As a woman in the woods who's often alone, do you take any precautions that other people might not?

Before I go out, I let someone know where I'm going to be, which I think everyone should be doing anyway. While I'm on a trail and I meet other hikers, I don't tell them where I'm going to be camping. I usually sleep with my hiking poles right beside me in the tent, so I would have a ready weapon if needed.

Honestly, I feel so much safer in the woods than I do in the Walmart parking lot. Which is kind of weird, right? Supposedly the wild has more dangers, like wild animals or the risk of injury or freak weather. But I definitely feel a lot safer the deeper I get into the woods.

What advice would you give people for when things don't go according to plan?

One of the first times I went camping by myself in a remote place, I made so many rookie mistakes. It was so dumb, but where I was camping was on this ledge above a cliff, and so I set my backpack down, and then I turned around to grab the backpack and I accidentally kicked it. It went rolling over this ledge. And the sun had already set. It had my keys in it, my phone, my extra blanket, all my food, all my important stuff other than my tent and my sleeping bag. I was wavering in between full-blown panic and just hysterical laughing. But it was OK. The next morning I was able to find it. It took, like, an hour of searching.

I kind of enjoy it, honestly, when things go wrong, because in the back of my head, I'm always like, Oh, this is going to be a really good story. Just keep a sense of humor, especially if you're alone, because what you really want to avoid is panicking.

This interview has been edited and condensed for clarity and length.

Hannah recommends:
● YouTube backpacking advice channels: Darwin onthetrail, JupiterHikes
● Backpacking podcasts: "Backpacker Radio," "Mighty Blue on the Appalachian Trail"
● Spots for car camping: Austin Brook Road and other sites in the Green Mountain National Forest, or any Vermont state park
● Spots for backpacking: The Long Trail, especially hiking and camping the Monroe Skyline section

Hit the Road: Lavender Essentials of Vermont, Dog Mountain and Drive-In Movies 
By Carolyn Fox, Matthew Roy & Margot Harrison

Lavender Essentials of Vermont
2103 Herrick Rd., Derby

Lavender is a known healer — the flowering plant has antiseptic, antimicrobial and anti-inflammatory properties. It also smells great and is used in aromatherapy to foster peace of mind, emotional balance and overall wellness.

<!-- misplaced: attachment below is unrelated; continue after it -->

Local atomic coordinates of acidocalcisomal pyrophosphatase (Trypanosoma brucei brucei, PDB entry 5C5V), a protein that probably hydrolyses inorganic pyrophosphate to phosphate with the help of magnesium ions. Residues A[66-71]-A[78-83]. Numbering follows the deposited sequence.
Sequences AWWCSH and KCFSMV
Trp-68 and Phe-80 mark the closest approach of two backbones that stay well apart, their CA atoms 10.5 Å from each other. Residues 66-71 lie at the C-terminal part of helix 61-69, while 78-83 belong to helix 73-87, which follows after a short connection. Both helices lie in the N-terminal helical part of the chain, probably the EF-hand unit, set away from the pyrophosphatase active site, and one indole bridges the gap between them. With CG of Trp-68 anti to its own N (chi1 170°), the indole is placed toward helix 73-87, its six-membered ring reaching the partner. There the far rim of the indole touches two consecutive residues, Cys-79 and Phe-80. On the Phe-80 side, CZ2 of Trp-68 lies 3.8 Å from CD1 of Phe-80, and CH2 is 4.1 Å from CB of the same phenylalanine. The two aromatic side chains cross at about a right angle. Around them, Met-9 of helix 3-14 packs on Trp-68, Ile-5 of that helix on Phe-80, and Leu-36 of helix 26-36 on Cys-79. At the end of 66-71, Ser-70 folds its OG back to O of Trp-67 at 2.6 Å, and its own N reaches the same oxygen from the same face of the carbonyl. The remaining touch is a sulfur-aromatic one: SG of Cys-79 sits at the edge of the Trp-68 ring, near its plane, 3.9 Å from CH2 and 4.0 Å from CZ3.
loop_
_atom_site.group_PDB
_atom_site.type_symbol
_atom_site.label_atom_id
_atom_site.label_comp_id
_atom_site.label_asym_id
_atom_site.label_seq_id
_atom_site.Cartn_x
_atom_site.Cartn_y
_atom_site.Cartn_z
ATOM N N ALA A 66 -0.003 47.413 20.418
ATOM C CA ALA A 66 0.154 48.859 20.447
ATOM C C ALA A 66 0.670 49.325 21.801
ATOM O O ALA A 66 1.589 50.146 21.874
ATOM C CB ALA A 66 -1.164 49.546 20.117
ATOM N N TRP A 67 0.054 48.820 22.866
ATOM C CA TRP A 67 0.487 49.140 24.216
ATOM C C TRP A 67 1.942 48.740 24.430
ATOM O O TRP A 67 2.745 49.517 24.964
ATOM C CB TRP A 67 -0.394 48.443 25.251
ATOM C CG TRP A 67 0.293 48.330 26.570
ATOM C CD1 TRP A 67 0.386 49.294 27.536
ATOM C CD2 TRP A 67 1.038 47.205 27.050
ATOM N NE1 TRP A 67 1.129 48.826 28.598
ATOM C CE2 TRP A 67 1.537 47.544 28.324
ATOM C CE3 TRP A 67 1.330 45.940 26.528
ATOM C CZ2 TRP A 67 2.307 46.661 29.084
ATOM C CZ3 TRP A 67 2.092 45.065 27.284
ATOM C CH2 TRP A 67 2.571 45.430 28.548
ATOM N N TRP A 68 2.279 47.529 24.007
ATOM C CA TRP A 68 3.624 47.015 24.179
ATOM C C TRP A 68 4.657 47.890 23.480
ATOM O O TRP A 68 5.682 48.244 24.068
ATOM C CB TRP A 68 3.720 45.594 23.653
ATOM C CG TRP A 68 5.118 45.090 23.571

lavender fields

Lavender Essentials of Vermont, courtesy of Lavender Essentials of Vermont

So a visit to a lavender farm just might be the breath of sweet-smelling air Vermonters need in a stressful, uncertain year. This is the fourth year Michele and Pierre Capron have been harvesting lavender and selling aromatherapy products — and the second year they've opened their Derby farm to the public.

The 50-acre farm lost a lot of its lavender crop in the spring. "Mother Nature isn't always kind. It's not always predictable," Michele said. But she replanted, and the new crop is expected to bloom in late August. Meantime, there's plenty to do and see during a visit.

Wander the lavender labyrinth, inspired by the work of expert labyrinth designer Lars Howlett. Pick your own sunflowers, mint and chamomile. Shop the farm store, full of fresh vegetables and lavender products ranging from lotions and oils to smudge sticks and maple syrup. Enjoy the solitude of primitive, no-hookups camping — all groups are placed an acre apart for easy social distancing. Sign up for a romantic date night in the gazebo, complete with s'mores and heart-shaped sparklers, or stargaze through a telescope. Visit on the weekend for proper cream tea, served with lavender sugar cookies and lavender-blueberry jam.

Or just stroll the fields, inhaling deeply. The farm is open for drop-ins Wednesday through Sunday, 10 a.m. to sunset. "You're bound to meet me and my mom," said Michele. "This is definitely a family farm. We're trying to offer something different and affordable and an experience — the romanticism of a lavender farm on a former dairy farm in the Northeast Kingdom."

Also try: